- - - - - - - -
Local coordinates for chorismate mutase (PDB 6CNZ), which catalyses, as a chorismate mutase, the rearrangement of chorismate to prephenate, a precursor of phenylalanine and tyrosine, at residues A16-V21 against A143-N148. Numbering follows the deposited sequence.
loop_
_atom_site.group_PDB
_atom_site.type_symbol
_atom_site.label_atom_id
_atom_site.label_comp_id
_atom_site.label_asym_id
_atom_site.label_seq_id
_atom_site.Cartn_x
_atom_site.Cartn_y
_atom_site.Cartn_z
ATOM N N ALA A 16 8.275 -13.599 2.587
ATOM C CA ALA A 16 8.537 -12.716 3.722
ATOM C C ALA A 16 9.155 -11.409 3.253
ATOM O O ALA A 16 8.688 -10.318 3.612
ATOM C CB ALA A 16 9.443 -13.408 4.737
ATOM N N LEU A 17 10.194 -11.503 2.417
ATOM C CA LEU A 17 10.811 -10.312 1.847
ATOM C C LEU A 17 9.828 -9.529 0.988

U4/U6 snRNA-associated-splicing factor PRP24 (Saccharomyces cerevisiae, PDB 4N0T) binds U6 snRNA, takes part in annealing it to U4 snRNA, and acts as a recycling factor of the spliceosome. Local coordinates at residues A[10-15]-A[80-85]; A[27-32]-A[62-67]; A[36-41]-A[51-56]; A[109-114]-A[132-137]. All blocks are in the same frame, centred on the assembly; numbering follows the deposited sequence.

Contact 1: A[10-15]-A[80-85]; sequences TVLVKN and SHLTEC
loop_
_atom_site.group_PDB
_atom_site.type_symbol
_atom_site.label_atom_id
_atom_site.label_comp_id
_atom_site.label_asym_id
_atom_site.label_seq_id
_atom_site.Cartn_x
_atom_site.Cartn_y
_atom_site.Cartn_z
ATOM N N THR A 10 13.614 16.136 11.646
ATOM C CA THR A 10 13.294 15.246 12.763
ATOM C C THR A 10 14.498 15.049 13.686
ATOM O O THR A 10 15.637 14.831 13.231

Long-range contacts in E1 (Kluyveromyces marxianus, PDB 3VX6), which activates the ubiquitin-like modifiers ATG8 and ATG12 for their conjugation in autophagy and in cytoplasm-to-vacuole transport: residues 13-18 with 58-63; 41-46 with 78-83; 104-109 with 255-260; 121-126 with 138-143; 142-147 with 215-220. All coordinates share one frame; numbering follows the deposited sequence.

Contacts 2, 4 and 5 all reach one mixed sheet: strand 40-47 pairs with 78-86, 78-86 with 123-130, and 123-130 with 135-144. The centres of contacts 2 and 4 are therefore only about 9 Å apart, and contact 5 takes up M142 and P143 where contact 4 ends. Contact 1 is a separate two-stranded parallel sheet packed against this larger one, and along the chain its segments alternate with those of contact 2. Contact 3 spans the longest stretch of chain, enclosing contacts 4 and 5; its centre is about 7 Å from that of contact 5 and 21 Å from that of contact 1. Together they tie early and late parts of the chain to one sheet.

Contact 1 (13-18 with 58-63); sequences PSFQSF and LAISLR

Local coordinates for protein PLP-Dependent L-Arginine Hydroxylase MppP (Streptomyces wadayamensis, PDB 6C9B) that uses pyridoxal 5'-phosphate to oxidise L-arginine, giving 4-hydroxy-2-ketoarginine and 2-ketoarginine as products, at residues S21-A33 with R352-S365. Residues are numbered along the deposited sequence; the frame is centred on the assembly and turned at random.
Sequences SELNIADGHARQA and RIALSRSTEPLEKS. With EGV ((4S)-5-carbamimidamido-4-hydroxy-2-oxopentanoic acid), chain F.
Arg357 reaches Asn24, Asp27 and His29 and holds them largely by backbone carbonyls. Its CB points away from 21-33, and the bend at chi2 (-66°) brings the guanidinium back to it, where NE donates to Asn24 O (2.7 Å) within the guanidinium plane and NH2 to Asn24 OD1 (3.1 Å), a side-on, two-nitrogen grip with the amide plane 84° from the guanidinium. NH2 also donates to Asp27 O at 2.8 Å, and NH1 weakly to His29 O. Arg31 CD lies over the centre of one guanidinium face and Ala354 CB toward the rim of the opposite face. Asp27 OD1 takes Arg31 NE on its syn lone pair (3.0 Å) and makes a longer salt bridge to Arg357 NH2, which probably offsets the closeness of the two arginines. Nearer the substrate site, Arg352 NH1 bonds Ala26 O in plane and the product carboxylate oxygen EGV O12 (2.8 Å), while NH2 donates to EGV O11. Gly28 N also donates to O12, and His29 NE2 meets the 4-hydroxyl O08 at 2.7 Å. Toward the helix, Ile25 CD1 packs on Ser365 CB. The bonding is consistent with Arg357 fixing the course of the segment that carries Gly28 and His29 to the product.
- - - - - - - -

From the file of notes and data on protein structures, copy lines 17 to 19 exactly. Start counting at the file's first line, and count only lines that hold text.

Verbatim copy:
ATOM N N LEU A 17 10.194 -11.503 2.417
ATOM C CA LEU A 17 10.811 -10.312 1.847
ATOM C C LEU A 17 9.828 -9.529 0.988